Despite middling review scores and criticisms for having a short single player mode, THQ’s Homefront has been very successful shipping 2.4 million units which equates to 1 million sold to the consumer since its release two weeks ago. To put that in perspective, some games don’t even sell or ship point four of a million within years so Homefront‘s sales are indeed something to shout about.
And shout THQ have because it was the mediocre Metacritic score which left the publisher a fifth less valuable after its stocks fell 20% when the game first shipped. Contrasting that, Homefront actually sold 375,000 copies in the US on day one, the same time as shareholders were receiving the bad news about their stock. But it’s apparent how the mainstream gamer, to whom the shooter clearly appeals to, cares little about an aggregate score with the rampant marketing for Homefront clearly paying off.
When a game that started off having reviews which praised its gameplay then was hit with a wall of critics displeased at the performance but crediting the multiplayer, all kinds of theories involving dirty dealing begin to surface. But I’m not going there, that just leads into a depressing cul-de-sac and instead am interested in how it managed to sell a further 600+ thousand units after the consensus claims the game is good but not great and how such an achievement is a slap in the face to Strauss Zelnick of Take-Two. He said: “Making good games just isn’t good enough. I believe good is the new bad. … Games need to be great,” adding the importance of sites like Metacritic who have the power to effect game sales.
Homefront didn’t fall into the ‘great’ catagory nor does it have a high Metacritic ranking but still managed to reign in the cash for THQ and crash multiplayer servers which couldn’t cope with the hordes of gamers eager to play online. Maybe these gamers haven’t even touched the single player component, the part that lowers the game’s overall score, instead diving straight into the online squirmishes. If so, then Homefront is deserving of much higher praise. Or maybe it’s the aforementioned marketing that has been its saving grace seeing as you can’t watch TV without one of the high-octane adverts playing out before you. EEDAR analyst Jess Divnich told IGN how reviews aren’t the be all and end all of a game: “Review scores are simply a weight, not an absolute. The impact of review scores on video game title sales are determined by the potential size of the market, direct and retail promotional spend, competition at launch, overall level of interest in the title before release and more. This helps to explain why titles such as Demon’s Souls can achieve 90+ reviews, but produce lower revenues, and why a game such as Medal of Honor from Electronic Arts can get an aggregated review score in the 70’s and surpass nearly 5 million units in sales worldwide.”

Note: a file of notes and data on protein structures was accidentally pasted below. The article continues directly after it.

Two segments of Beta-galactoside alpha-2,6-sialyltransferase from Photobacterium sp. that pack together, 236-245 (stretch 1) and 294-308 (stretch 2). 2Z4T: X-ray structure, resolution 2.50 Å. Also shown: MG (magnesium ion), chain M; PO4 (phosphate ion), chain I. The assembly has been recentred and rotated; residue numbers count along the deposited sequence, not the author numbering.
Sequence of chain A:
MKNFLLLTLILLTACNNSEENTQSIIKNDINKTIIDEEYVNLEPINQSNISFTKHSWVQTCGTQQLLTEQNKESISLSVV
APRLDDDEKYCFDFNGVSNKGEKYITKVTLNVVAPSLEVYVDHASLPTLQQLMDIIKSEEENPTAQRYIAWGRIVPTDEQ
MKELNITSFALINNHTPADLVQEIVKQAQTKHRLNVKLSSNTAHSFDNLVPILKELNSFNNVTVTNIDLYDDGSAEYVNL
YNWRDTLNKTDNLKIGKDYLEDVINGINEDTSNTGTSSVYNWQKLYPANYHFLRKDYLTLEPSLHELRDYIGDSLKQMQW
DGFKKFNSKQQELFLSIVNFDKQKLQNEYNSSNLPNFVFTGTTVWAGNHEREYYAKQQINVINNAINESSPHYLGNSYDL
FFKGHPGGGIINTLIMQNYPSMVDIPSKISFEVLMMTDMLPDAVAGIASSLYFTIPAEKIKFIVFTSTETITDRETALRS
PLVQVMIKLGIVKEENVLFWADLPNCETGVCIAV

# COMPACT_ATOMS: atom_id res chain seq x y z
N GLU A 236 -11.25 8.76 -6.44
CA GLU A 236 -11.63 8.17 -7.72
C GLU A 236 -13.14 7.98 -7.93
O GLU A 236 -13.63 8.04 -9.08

Whatever the case, Homefont is selling well and a sequel is highly probable giving the opportunity to address the first game’s issues, potentially becoming a real contender to the might of Call of Duty.